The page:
Maximalist décor swept through homes both in Australia — of note, Zoe Foster Blake’s — and abroad this year. It’s therefore no surprise that tise aesthetic is now being applied to holiday decorating. Forget white and cream Christmas tree baubles, elegant Hannukkah menorahs, and a few expertly placed twigs on the mantlepiece.
This holiday season, it’s all about colour, texture, and a general more-is-more attitude to décor. The hashtag #maximalistchristmas has racked up over 5.6 million views on TikTok. The trend is popular among Gen Zs in particular, says NY Post, citing one who shared in a TikTok that she had her eye on “nostalgic” Christmas decorations, like multicoloured lights, mismatched ornaments, and shiny tinsel.
“I have decided that I will not be participating in minimalist, beige Christmas this year,” the user, named Avery, said in the clip. “The theme this year is nostalgic, early 2000s Christmas.”
She later added: “If you had told me I was going to do rainbow lights on my house a few years ago, I would have laughed at you. But I’m obsessed with these. I feel like these are so Christmas. They’re so fun, and they just put me in the holiday spirit.”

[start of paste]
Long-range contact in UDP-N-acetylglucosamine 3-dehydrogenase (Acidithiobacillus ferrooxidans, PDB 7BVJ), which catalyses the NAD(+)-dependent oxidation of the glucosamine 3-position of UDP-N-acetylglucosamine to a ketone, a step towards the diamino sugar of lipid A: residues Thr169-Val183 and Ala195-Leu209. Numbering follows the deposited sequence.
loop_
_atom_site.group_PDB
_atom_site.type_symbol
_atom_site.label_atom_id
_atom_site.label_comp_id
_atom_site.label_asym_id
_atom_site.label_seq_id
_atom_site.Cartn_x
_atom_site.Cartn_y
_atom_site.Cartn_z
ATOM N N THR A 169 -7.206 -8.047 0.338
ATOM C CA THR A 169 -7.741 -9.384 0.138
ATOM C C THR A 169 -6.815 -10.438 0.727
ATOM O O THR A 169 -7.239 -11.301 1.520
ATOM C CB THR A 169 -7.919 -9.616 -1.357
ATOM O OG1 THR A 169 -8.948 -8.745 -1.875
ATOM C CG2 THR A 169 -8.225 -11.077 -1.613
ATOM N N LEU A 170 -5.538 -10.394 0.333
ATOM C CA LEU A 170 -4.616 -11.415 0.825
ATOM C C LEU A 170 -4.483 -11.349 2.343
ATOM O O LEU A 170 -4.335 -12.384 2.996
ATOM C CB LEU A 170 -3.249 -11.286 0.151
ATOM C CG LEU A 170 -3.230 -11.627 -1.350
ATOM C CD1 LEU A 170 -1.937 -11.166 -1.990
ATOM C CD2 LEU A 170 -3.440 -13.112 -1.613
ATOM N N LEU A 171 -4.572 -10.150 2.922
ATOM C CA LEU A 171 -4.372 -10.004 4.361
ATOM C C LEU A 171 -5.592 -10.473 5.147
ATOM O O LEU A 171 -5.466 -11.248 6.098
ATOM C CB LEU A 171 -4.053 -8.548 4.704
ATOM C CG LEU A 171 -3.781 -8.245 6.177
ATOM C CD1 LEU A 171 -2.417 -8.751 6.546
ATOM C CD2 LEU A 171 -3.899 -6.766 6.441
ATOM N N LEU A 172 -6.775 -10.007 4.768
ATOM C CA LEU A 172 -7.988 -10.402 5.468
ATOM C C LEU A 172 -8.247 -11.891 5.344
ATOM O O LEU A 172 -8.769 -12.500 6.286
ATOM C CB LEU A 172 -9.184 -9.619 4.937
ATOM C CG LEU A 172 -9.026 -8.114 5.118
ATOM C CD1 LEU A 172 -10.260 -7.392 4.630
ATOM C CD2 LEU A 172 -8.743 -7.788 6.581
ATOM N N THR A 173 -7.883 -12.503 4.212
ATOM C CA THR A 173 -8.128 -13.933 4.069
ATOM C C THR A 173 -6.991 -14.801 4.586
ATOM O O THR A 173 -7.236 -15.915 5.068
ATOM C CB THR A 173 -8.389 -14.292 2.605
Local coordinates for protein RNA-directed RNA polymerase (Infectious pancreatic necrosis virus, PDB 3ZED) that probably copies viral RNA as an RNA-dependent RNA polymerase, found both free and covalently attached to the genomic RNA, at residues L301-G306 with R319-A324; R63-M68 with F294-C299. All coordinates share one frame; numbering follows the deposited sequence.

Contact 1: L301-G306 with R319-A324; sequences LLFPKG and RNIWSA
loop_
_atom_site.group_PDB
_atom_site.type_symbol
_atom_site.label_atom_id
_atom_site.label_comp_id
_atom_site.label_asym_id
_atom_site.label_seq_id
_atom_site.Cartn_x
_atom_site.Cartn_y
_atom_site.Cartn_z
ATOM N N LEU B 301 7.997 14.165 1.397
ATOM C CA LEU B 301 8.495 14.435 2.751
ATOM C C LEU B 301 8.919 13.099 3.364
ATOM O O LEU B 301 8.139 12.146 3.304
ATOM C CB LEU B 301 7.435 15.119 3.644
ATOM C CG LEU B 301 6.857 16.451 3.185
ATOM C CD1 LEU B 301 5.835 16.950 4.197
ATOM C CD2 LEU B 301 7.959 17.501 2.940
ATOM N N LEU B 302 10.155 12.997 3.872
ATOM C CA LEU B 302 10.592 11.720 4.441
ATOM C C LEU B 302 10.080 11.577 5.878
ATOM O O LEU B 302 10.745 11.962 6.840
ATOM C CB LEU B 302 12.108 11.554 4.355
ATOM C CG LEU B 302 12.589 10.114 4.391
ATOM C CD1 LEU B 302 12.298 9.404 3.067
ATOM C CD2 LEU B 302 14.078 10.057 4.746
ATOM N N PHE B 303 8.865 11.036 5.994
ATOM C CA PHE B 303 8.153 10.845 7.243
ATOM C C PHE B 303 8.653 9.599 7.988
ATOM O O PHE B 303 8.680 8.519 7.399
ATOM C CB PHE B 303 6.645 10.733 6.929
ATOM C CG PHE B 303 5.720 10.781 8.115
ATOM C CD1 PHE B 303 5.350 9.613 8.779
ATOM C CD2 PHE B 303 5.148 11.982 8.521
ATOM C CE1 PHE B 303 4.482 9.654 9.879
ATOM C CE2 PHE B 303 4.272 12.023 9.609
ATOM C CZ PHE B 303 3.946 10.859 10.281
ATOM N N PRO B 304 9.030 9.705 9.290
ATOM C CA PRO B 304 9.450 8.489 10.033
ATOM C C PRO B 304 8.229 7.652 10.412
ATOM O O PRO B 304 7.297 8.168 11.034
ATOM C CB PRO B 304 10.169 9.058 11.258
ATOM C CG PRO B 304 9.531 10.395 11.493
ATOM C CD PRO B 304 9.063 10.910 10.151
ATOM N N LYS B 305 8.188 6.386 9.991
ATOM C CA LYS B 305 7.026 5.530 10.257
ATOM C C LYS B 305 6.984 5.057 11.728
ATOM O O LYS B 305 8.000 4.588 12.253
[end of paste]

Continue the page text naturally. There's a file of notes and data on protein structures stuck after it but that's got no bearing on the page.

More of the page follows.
In another TikTok that went viral, user Courtnee shared how she was decorating her Christmas tree this year: entirely covered in bows. She tied around 100 different coloured ribbons around the branches of the trees.
@courtneecrewsIm obsessed with how it turned out!♬ original sound – courtneecrews
The key to ensuring the flamboyance still looks stylish is to mix the super kitsch with pared back, an aesthetic dubbed ‘maximalist minimalism’. It’s about striving for balance, says Jade Gillett, co-founder of Sydney homewares and art store Rainbow Studios.
“This trend combines simple shapes and clean lines with abstract forms, bold hues, and eye-catching patterns for the perfect mix of simplicity and style,” Gillett says.
For anything that involves textiles in Christmas decorating — tree skirts, tablecloths, Christmas stockings — go for rich embroidered fabrics in jewel tones, says UK publication House and Garden.
“Decorations like sparkly mushrooms and chilli pepper-shaped baubles should be juxtaposed with more natural elements like simple foliage, indoor bulbs like narcissi and stems of berries, and twinkly fairy lights with candles in elegant candlesticks,” it says.
Architectural Digest says some ways to embrace holiday decorating like a true maximialist include tapping into your holiday nostalgia and adorning your home like you did in the past and placing ornaments around your home — not just on the tree.
“There’s even room to get creative with the placement of your Christmas tree,” AD writes. “LA-based designer Kelly Wearstler turns tradition quite literally on its head by hanging her tree upside down or suspending it from the ceiling. ‘It’s a simple, but really striking trick that brings a smile to everyone’s face.’”